I was sitting with a friend riverside on the Mary’s. He owns an idyllic little place tucked in the valley, rich with small town history and wild with plant life. As we watched the kids bobbing and floating in the swimming hole hidden by a circle of trees, he says if he didn’t have all of this—if I had to go back 18 years without an opportunity to buy land, I would have liked to partner with someone who did. Invest myself in the wealth of the place, even if it wasn’t mine. Because isn’t that what it’s all about, sharing? I nodded, but with fervor— I know exactly what you mean, I say.
I grew up in the countryside of Southern Oregon, surrounded by mountains and sloping acreage, west facing pasture and our own private pond. My childhood was spent wading knee high down creek beds, sitting under grand arching oaks, walking through grasslands shoulder high to the sound of crickets humming and the dusky lavender sky. This was my home, my place, more than any house could have been, more than any room with four walls. From the earliest memories I can recall a deep connection to my environment, which was nature, untamed and limitless, barefoot and free, a young girl’s dream living true. And here I am now, a young woman, a wife, a mother, living in a small rented city lot with concrete, car exhaust, telephone poles. But the girl in memory is just as alive in me, and I carry a deep rooted longing for that sense of home, a place to make my own, for personal connection to ground, and water and sky, and the hope of passing it on to my children, teaching them through the love of sharing what it is that I love.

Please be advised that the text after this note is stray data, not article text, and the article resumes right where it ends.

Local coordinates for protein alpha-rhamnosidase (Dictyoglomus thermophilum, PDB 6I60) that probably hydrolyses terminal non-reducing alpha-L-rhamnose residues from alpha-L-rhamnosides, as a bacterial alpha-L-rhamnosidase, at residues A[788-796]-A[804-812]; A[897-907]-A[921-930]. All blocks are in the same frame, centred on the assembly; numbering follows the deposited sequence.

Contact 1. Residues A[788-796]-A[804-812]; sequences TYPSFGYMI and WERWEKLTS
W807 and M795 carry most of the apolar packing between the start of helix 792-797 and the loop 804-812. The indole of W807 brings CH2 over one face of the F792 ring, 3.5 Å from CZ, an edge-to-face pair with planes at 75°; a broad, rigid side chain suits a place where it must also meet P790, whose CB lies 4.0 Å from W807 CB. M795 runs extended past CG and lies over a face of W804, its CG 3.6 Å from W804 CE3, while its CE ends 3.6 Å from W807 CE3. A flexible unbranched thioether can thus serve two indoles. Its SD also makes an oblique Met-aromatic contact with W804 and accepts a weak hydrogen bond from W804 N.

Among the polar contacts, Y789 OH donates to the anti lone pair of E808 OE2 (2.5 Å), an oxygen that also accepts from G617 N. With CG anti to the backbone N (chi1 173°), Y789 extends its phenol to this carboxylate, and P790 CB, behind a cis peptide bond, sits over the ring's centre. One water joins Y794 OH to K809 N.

Here’s the thing, I say, as the magic golden light of evening bursts in beams through leaves, and I hear the sound of water spilling down rocky passages into a shimmering pool resounding with child laughter. And I express to my friend, what I have expressed many times before, to my own heart, to friends scattered across the states, to my family back in my hometown, I have an overflowing gratitude for what I have found here, in this community, Benton County. Thousands of acres of preserved public space, trails and parks, enthusiasm, caring, people who have invested what they have into the gift of good land. I own nothing. Maybe we will one day have a few acres with our name on it, I sure hope so. But for now, there is so much space for all of us. And it is this ground, with these people I want to stand with, work with, live life with, because I personally understand the profound meaning behind what is being done here. It matters! More than what many know. I am not the only one who needs to walk aimlessly through trees in silence but for birdsong and sit on a hilltop as the sun sinks low over the coast range and have picnic dinners in an oak savannah with the company of wildflowers to quiet my mind, soften my heart, renew my body, to simply enjoy life. We all need this. And we have it here, right outside our doorstep.
—Blog post and photos by Hannah King, Greenbelt Volunteer Naturalist